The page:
Thursday, July 12, 2012

What to Do With What We Know

Thursday, July 12
Scripture Reading—Colossians 2:1-5

This passage concludes the introduction of this letter to the church at Colossae.  It indicates Paul’s devotion to his mission, his love for the churches he helped begin, as well as ones like those at Colossae and Laodicea that were started by others.  Paul sees his suffering as a necessary feature of faithfulness to his calling.  Paul’s passion for his work, the reason for his willingness to suffer so much, and his constant motivation was to make clearer to others what had long been a mystery to him.  Paul had, you recall, been convinced that the message Jesus preached and the movement he launched were heretical perversions of the Judaism in which he’d been raised.  But after God’s gracious intervention on the Damascus Road, Paul took to the desert for three years to make sense of that experience and its relationship to the faith he’d received from childhood.  The result was a message clearly focused on the freely given grace of God as the way to salvation.  Along with that clear message was the realization that this offer of grace was for all people, Gentile as well as Jew.  So Paul writes, “I want their hearts to be encouraged and united in love, so that they may have all the riches of assured understanding and have the knowledge of God’s mystery, that is Christ himself, in whom are hidden all the treasures of wisdom and knowledge.”  (vs. 3)  The truth of God’s grace as the way to salvation that included people who’d previously been enemies in one community—the church—was so compelling that Paul saw it as the key through which to interpret all of life.  Today, we draw wisdom and knowledge from many sources.  We are aware of the truth present in other great religious traditions as well as the interpretive power of science, mathematics, technology, and a host of other disciplines.  But the Christian, Paul seems to be saying, tries to filter all these different sources of knowledge through the lens of the truth God has made known to the world in Jesus.  It is an audacious (and arguable) claim, but Christians are distinctive not because they think they’re right and everyone else is wrong, but because the greatest insight they have received is the realization that in Christ, God has shown the world the depths of God’s love for all of us.  Any tidbit of knowledge, whether from science, economics, politics, or philosophy is relevant and useful.   But it is most useful and least harmful whenever the relevance of such knowledge is utilized in the light of the one thing we believe we know without a trace of doubt—that God intends salvation, wholeness, health, and healing for all of God’s creatures and all of God’s creation!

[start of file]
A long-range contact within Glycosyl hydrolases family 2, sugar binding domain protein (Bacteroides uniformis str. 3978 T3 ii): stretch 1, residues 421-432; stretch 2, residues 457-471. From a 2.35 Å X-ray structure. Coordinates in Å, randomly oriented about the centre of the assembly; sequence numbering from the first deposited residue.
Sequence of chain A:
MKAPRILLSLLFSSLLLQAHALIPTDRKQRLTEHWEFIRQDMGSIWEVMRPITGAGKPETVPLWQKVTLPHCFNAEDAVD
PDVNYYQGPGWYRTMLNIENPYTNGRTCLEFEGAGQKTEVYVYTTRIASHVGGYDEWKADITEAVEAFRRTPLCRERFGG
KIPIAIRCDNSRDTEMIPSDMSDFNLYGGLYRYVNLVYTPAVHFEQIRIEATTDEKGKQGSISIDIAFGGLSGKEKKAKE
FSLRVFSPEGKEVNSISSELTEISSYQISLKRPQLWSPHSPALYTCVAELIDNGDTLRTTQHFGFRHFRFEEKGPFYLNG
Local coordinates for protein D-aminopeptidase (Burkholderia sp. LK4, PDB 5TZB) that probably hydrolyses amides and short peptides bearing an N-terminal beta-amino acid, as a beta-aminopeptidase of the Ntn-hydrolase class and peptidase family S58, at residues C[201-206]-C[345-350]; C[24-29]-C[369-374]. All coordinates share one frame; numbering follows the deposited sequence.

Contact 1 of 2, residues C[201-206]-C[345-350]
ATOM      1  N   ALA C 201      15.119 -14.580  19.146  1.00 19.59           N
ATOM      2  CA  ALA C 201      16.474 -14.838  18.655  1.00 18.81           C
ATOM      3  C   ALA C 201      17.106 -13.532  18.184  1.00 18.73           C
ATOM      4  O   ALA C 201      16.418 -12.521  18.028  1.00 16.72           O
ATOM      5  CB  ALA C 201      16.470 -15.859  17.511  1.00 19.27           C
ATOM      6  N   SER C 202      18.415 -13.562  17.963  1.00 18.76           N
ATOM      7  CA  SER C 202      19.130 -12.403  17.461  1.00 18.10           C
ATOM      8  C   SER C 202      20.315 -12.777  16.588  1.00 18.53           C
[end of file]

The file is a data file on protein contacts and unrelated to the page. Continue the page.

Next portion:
Thought for the day:  Knowledge comes to us from many different streams and sources.  Human knowledge is most useful whenever it is utilized for the advancement of the health and wholeness of God’s creation!

 Prayer:  O God, help me to increase daily in my understanding of your will and purpose for my life and the world.  And with all the knowledge, data, and information that is constantly coming my way, help me to utilize these gifts for the greatest good by utilizing them in service to your kingdom, that realm where all your creation realizes your intention for wholeness, health, and peace. Amen. 

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